Miso ramen is a savory dish that combines the flavors of miso, onion, and salmon for a savory, tangy, delightful bowl of goodness.
Serves: 4 Time: 35 minutes Cookbook: Ramen Obsession
My wife absolutely adores a good bowl of ramen. Her love for ramen began during summer breaks when she and her mom enjoyed a lunchtime ritual of instant ramen. Those instant packets of warmth and goodness still bring her happy memories and she cherishes them with each bowl.
When I got a cookbook solely dedicated to making the Japanese noodle soup, she was just a little bit excited. Thus, the quest to make miso ramen soup was born. This miso ramen recipe has several steps but the cooking process is not difficult and you’ll soon have a bowl of goodness that can rival ramen restaurants.
Let’s get cooking!
- ❤️ Why You’ll Love This Recipe
- 🍜 Ingredients Needed to Make Miso Ramen with Salmon
- 🍴 Equipment You’ll Need in the Kitchen
- 🥄 How to Make Miso Ramen with Salmon
- ♾️ Variations on Miso Ramen with Salmon
- ❓ Miso Ramen with Salmon: Tips, Tricks, and FAQs
Why You’ll Love This Recipe
Comforting: There’s nothing quite like a bowl of miso ramen on a cold winter day. It’s steaming hot, savory, deeply flavorful, and alltogether comforting.
Flavorful: This ramen is packed with the flavors of sesame, miso, green onions, and salmon. It’s savory, tangy, and rich all at once.
Unique: If you’ve never had miso ramen before, it’s time to try it! It is a unique dish that you might just fall in love with like we did!
Ingredients Needed to Make Miso Ramen with Salmon
- White Miso Paste: Two different types of miso paste are traditionally used in this recipe. White paste is a sweeter miso and has a more mild flavor. Red miso paste has a much more distinctive flavor and is not enjoyed by everyone. You can use all white, all red, or half and half according to the recipe. Your local Asian grocery store should carry the paste needed for the miso broth, a key ingredient in many Japanese recipes.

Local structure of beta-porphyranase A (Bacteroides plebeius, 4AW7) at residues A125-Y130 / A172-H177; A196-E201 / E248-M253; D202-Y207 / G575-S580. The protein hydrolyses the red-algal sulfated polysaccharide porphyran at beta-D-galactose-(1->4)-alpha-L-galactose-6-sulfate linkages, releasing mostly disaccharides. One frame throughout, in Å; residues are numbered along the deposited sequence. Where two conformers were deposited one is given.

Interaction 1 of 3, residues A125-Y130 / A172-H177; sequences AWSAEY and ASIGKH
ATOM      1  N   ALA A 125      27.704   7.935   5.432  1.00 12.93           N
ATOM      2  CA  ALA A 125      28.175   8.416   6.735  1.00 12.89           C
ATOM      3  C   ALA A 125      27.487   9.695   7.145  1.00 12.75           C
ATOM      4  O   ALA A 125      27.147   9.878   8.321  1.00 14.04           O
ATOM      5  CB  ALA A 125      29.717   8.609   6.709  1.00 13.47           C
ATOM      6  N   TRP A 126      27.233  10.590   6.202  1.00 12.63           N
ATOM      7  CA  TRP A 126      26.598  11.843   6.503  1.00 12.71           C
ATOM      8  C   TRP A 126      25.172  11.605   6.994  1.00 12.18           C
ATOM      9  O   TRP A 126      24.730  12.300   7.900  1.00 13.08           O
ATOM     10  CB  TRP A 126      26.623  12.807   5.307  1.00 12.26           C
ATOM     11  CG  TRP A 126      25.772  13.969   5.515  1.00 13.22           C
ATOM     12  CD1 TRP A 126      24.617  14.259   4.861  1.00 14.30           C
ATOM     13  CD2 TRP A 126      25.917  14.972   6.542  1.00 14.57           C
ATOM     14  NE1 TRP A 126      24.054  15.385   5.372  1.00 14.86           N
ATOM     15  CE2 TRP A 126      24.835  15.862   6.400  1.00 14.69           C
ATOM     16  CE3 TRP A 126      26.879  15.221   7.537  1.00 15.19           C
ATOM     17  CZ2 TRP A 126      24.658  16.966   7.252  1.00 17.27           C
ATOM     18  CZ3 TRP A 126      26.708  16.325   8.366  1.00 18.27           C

- Salt: This recipe calls for Kosher or sea salt.
- Sesame Paste: You can use either Japanese sesame paste or tahini. Both work well and tahini is an excellent substitute for harder-to-find Japanese paste.
- Sesame Oil: This oil lends a rich flavor to the soup that you would miss if it wasn’t included.
- Rice Wine Vinegar: Rice wine vinegar helps even out all the flavors and is a perfect addition to an Asian pantry if you don’t already have a bottle.
- Salmon Filets: Wild-caught salmon filets are not only the healthiest you can get, but are visually beautiful, an important aspect when serving ramen.
- Chicken Broth: This calls for homemade chicken stock, but if you don’t have the time or can’t collect enough bones for broth, then you can substitute store-bought.
- Spinach: Fresh spinach is a delightful part of this dish and is not to be left out. Regular spinach or baby spinach both work well.
- Ramen Noodles: You can use fresh noodles for this or dried. Fresh ramen noodles can be purchased at ramen shops, while dried noodles are carried in most any supermarket. If you’re gluten-free, use GF ramen noodles, like rice noodles.
- Green Onions: Green onions (aka spring onion) are used to garnish each bowl of soup. They are present to contribute both color and flavor.
Equipment Needed In the Kitchen
- Mixing Bowl: A medium-size mixing bowl is needed for mixing up a batch of soup base.